Category Archives: Orthopedics

Do Flip-flops with arch support work?

Foot orthotics really are a effective modality used by podiatric physicians to manage a wide range of foot problems. All the clinical experiences and research evidence is that they are very effective. Nevertheless, one trouble with them is that they have to be worn in footwear. That is naturally a lifestyle option, but sometimes the options and the environment do not necessarily accommodate the use of the right footwear which foot supports could be worn in.

One query which you see asked frequently is that are those flip flops that come with an arch support built into them, can they be used instead of foot supports. There are a variety of manufacturers available on the market of flip flops that have different amounts of arch support built into them.

Are they as effective as foot supports?

That’s doubtful. The support that is included in them is just like what you will receive from a premade foot orthotics or one of the typical over-the-counter kind of foot supports. That is fine if you have an average arch shape. However, that is not good if you don’t. Foot orthotics usually are built to be specific to your foot type.

Should you use them?

There’s no harm in using these and they certainly might be used as an adjunct to foot supports when you’re not wearing footwear. As if they may be utilized as an alternative, you should discuss that with your foot doctor.

I do keep hearing about the Archies on the internet, however I haven’t seen them because they are from Australia. Evidently numerous podiatry clinics around Australia retail them.

Cuboid Syndrome

The cuboid is a smaller cube shaped bone on the lateral side of the foot around about the center of the foot. The bone is a bit bigger than a common gaming dice. The bone takes part in three joints and functions as a pulley for the tendon of the peroneus longus muscle to pass under. Because this is a powerful muscle it can move the cuboid bone too much if it is not steady and overload those joints that this bone is a part of producing a disorder known as cuboid syndrome. This is probably one of the more frequent causes of pain on the lateral side of the foot, particularly in athletes. The pain typically starts out quite mild and is located around where the cuboid bone is on the outside of the foot. The discomfort is only to begin with present during exercise. If the exercise levels are not lowered the problem will generally advance and then show up after exercise in addition to during. Occasionally the pain may radiate down into the foot. Although this is the commonest reason for pain here, there are others such as tendinopathy and nerve entrapments.

The main management of cuboid syndrome is pain relief. This is generally achieved with a decrease in exercise levels and the using of strapping to immobilise and support the cuboid. Mobilisation and manipulation is often used to fix the symptoms. Over the long run foot supports may be needed to control the movement and aid the lateral arch of the foot. This helps make the cuboid more stable so it is an efficient fulcrum or pulley for the tendon to work around. Generally this approach works in nearly all cases. If it doesn’t there are no surgical or more advanced methods and a further reduction in exercise levels is often the only alternative.

The Accessory Navicular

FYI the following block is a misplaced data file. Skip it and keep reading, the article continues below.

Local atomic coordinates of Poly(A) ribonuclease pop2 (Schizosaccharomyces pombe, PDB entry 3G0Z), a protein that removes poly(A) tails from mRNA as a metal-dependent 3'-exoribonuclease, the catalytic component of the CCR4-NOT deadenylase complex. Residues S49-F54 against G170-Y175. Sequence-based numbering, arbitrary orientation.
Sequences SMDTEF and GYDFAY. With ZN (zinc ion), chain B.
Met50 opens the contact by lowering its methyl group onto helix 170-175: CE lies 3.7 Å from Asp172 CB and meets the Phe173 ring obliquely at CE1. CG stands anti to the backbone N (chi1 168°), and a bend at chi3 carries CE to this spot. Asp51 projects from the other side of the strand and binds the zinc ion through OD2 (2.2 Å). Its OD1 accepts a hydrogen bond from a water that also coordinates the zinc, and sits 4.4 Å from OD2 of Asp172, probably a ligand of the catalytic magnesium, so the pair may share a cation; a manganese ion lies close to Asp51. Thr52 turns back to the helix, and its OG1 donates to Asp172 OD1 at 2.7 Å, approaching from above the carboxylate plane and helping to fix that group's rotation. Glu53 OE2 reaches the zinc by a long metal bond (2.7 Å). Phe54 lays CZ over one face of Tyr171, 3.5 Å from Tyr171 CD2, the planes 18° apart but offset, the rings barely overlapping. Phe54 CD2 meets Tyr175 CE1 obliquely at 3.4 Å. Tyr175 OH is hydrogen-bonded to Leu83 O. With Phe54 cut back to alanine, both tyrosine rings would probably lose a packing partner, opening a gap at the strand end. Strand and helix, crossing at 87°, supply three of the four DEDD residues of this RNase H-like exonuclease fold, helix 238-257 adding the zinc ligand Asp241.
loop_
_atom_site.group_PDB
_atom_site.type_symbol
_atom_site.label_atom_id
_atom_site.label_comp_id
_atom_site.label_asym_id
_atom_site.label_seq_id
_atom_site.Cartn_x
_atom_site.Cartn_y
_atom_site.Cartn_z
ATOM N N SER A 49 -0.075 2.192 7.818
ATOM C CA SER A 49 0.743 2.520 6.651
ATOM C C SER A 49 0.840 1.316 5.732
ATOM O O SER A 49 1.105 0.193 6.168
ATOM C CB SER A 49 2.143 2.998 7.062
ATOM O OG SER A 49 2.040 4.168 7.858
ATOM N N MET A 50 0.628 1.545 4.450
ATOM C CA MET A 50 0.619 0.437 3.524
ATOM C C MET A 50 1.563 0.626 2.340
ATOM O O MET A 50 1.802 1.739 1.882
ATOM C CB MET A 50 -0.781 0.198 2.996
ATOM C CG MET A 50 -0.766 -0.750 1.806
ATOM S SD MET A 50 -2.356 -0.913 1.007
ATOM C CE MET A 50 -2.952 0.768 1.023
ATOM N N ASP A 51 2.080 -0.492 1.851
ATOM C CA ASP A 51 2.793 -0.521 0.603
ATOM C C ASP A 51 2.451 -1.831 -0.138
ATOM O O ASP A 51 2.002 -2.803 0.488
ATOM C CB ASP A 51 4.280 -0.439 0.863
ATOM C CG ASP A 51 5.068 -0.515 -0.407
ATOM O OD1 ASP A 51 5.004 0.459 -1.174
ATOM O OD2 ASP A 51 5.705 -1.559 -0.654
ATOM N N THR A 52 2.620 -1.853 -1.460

The accessory navicular is a supplementary bit of bone on the inside of the foot just on top of the mid-foot in the vicinity of its highest part. The bone is included within the tibialis posterior tendon that attaches to the navicular bone towards the top of the mid-foot ( arch ). The additional bone can also be known as the os navicularum or os tibiale externum. This is genetic, so is existing since birth. There are a few different kinds of accessory navicular and the Geist classification is most typically used. This classification divides the accessory navicular into 3 varieties:

Type 1 accessory navicular bone:
This is the classical ‘os tibiale externum’ and make up 30% of the occurrences; it is a 2-3mm sesamoid bone embedded inside the distal area of the tendon with no link to the navicular tuberosity and could be separated from it by up to 5mm

Type 2 accessory navicular bone:
This type makes up 55% of the accessory navicular bones; it’s triangular or heart-shaped and connected to the navicular bone through cartilage. It may well eventually join to the navicular to form one bone.

Type 3 accessory navicular bone:
Prominent navicular tuberosity. This could have been a Type 2 that has fused to the navicular

The typical symptom associated with an accessory navicular is the enlargement on the inside side of the mid-foot ( arch ). Because of the additional bone there, this impacts how well the mid-foot muscles do the job and may lead to a painful foot. Inflexible type shoes, like ice skates, may also be very uncomfortable to use because of the enlarged pronounced bone.

The treatment is geared towards the signs and symptoms. When the flatfoot is an issue, then ice, immobilisation and also pain relief medication may be required to start with. Following that, physical therapy and foot orthotic inserts to aid the foot are used. When the soreness is a result of pressure from the type of shoes which needs to be used, then donut type padding is required to get pressure off the painful region or the shoes might need to be modified.

If these non-surgical therapies fail to reduce the symptoms of the accessory navicular or maybe the issue is an ongoing one, then surgery may be a suitable option. This requires removing the accessory bone and restoring the insertion of the posterior tendon so its function is improved.